Game Design, Programming and running a one-man games business…

Optimizing dilemma of the day

Below is an image from Gratuitous Space Battles 2‘s ship design screen. On the left is my problem. That’s a load of ship components you can add to a hull, rotate, change size, color etc. All very cool. The problem is that you might choose to have BIG versions of some of them, as main structure bits, so the source graphics have to be big, normally 256sq for sub-components.


Ok, so that’s cool, but the problem is, when I load in those icons I’m loading in a DDS file that is 256 square, which means about 170k in the format I’m using. If I have 300 of them (rough guess) then that’s 51MB of file access, which is bad but not catastrophic, but it does mean 300 distinct file accesses, which is slow, even after I’ve rewritten the DDS loader to be massively faster. As a result, when you click on ‘edit appearance’, there *might* be a slight delay, which is intolerably awful for someone like me with zero patience. And I have a FAST PC, I want this to be fast and smooth on low-spec.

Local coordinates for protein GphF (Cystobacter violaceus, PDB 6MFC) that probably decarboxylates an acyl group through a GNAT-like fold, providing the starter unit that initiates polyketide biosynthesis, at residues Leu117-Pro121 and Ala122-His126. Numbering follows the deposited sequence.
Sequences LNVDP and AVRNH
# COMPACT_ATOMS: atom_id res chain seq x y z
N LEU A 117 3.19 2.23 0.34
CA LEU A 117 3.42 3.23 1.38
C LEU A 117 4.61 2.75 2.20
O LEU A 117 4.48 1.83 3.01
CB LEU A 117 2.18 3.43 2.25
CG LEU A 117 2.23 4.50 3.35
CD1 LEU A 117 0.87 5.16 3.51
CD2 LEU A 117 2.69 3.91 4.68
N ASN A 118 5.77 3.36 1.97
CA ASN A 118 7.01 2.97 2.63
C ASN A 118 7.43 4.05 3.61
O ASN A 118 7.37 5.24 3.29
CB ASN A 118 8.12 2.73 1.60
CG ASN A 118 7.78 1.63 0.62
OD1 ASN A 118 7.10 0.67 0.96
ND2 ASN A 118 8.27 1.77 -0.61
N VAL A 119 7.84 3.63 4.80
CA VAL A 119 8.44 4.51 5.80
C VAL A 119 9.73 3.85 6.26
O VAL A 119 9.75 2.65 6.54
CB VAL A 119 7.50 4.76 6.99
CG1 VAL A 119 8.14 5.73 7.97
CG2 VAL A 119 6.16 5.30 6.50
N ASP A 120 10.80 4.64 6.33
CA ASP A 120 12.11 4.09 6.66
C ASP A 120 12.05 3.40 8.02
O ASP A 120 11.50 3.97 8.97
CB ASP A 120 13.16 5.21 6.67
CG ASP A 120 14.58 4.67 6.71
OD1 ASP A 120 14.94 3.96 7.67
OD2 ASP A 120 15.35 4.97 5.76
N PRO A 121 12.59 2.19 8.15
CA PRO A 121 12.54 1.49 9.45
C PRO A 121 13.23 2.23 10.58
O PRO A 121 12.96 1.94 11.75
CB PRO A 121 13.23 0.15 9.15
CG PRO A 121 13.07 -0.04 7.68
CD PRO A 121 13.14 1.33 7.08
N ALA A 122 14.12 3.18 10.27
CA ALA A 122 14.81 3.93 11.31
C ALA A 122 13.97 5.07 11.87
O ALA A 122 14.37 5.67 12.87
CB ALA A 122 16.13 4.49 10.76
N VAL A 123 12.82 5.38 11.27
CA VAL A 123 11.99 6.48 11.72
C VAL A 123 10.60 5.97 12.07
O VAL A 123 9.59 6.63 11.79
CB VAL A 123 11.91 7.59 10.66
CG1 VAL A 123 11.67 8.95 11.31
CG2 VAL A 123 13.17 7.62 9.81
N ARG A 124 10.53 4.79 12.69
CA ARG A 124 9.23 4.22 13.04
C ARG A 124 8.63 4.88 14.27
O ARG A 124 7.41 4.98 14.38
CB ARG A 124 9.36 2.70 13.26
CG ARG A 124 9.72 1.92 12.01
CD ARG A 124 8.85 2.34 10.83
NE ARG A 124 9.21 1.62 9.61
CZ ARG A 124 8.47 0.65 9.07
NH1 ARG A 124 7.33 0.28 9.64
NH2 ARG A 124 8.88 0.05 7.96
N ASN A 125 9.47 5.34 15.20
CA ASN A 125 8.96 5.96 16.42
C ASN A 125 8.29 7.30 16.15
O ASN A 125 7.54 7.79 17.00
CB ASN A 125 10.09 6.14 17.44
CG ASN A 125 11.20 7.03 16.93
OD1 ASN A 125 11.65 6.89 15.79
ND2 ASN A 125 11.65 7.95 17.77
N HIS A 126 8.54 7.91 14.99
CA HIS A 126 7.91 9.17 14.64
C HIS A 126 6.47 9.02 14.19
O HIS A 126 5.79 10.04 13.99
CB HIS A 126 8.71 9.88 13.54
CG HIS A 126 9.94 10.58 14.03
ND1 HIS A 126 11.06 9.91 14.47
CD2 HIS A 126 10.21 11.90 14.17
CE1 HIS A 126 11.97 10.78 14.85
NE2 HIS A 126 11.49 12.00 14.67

So as I see it the options are:

1) Only load visible ones, then load the others as you scroll (could be irritating for scrolling)

2) Load in placeholders, and spin off the file accessing portion of the texture load into a separate thread, then when they are all there, interleave the texture creation with the display frames of the main thread (DX9 so only main thread may do DX stuff). This seems ultra complex and hacky.

3) Save out small preview images for each item, and load those instead. Less memory, but a bunch of useless duplicate files AND still 300 file accesses.

4) Stick em all in a single big pak file and see if that’s quicker. This is easy, but I find it messy during development as I’m always adding/removing/editing files in those folders, so I need a hybrid debug/release system.

I think I might have to go with 4…

14 thoughts on Optimizing dilemma of the day

  1. I’m no expert about this kinda thing but couldn’t you just combine all the thumbnails in to one single image and then effectively “image map” the individual pieces so you get what you expect when you click on them?

    I’ll grant if you have any sorting capabilities you’d need a different combined image for each category or you’d have to cleverly organize another way to minimize the wasted space and just have each category jump to a different point in the image.